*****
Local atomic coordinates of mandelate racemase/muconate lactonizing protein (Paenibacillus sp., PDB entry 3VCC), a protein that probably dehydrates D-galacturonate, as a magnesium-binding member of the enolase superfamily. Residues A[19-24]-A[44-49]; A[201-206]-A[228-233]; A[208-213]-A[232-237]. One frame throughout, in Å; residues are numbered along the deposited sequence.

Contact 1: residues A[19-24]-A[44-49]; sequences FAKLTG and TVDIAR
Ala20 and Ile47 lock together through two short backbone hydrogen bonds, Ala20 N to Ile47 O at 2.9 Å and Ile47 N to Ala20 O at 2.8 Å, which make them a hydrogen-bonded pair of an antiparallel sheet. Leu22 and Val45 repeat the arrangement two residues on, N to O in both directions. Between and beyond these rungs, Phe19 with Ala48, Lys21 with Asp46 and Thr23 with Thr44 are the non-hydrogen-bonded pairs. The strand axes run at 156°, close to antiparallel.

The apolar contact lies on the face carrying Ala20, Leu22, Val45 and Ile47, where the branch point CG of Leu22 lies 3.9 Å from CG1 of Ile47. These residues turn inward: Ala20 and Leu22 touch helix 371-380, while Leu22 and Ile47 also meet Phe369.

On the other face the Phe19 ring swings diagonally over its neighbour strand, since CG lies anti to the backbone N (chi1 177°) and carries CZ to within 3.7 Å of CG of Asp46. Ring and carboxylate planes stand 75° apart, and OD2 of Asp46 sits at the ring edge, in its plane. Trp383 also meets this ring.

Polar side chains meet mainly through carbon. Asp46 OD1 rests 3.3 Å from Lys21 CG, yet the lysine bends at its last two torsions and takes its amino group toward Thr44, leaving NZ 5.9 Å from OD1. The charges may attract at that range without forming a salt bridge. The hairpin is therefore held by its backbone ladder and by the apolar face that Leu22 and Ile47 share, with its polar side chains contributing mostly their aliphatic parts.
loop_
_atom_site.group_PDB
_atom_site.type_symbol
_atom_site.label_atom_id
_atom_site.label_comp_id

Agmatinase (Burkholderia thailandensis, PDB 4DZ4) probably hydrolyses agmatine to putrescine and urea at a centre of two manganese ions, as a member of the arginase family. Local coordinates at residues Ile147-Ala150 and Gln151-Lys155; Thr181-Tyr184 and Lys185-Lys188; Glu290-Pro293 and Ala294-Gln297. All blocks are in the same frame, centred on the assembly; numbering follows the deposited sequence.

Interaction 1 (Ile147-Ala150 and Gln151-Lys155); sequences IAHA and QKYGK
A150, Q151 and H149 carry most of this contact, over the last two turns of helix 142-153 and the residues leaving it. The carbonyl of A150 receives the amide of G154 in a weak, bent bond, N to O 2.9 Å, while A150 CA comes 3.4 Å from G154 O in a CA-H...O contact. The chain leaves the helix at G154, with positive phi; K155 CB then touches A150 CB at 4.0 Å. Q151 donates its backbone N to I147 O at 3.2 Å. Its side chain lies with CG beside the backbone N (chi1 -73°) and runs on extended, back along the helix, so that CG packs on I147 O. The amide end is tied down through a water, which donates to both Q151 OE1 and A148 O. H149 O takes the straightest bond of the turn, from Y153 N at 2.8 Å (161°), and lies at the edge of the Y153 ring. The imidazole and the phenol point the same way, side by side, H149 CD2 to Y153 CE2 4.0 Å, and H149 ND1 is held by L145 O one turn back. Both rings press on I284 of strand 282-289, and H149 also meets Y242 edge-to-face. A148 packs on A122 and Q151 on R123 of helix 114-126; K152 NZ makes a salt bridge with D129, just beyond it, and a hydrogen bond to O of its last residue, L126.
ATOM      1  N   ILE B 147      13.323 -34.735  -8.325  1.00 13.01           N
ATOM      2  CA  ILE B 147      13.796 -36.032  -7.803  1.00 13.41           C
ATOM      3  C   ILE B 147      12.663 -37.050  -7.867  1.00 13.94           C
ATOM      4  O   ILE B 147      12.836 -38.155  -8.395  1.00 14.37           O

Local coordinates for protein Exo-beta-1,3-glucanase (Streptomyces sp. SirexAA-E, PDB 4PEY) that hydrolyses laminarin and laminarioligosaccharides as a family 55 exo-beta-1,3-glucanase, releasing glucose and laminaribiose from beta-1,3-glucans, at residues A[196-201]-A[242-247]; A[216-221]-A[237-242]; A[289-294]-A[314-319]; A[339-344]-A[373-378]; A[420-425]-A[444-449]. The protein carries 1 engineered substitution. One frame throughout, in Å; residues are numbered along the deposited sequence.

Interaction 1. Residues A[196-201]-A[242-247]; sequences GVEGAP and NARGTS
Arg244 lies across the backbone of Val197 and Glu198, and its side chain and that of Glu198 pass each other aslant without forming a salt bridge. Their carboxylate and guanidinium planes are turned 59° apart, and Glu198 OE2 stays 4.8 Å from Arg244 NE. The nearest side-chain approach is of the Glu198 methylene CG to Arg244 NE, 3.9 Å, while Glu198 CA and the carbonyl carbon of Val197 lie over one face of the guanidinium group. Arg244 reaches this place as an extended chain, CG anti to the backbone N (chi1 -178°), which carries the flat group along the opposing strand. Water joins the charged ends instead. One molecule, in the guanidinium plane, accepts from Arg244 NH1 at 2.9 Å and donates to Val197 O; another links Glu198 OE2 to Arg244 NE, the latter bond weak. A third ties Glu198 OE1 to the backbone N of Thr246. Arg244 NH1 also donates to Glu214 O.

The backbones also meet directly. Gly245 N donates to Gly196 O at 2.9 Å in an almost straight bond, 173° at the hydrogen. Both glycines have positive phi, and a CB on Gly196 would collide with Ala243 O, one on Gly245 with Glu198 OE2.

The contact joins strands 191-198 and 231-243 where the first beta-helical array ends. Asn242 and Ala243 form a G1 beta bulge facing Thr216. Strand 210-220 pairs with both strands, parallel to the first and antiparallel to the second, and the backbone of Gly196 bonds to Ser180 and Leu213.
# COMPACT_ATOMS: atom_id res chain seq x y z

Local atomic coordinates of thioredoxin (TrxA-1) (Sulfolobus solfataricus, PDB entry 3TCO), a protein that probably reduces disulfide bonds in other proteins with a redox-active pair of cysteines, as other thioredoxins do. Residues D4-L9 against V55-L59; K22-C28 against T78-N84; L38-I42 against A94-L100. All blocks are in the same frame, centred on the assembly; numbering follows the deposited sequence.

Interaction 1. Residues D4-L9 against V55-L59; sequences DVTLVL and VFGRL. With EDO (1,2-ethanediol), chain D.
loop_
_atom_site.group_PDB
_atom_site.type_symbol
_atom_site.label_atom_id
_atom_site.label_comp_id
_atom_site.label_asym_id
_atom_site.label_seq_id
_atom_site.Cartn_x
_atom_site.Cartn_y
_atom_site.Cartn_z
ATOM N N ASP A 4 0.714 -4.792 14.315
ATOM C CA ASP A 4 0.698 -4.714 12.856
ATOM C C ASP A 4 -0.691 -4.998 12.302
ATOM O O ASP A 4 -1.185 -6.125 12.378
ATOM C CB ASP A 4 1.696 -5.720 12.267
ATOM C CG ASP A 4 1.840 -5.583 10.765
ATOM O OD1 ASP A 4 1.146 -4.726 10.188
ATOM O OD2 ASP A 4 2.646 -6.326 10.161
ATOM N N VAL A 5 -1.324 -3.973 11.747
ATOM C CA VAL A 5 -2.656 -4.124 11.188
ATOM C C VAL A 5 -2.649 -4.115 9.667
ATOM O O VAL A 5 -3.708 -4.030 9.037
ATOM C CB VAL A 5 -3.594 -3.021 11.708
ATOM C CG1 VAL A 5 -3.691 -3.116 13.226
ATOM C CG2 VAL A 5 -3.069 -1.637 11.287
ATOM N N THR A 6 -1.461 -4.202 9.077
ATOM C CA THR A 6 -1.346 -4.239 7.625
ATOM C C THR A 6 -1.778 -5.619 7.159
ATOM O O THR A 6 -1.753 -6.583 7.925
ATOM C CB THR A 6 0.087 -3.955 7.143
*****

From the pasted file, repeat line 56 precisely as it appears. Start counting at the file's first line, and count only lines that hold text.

ATOM C CB THR A 6 0.087 -3.955 7.143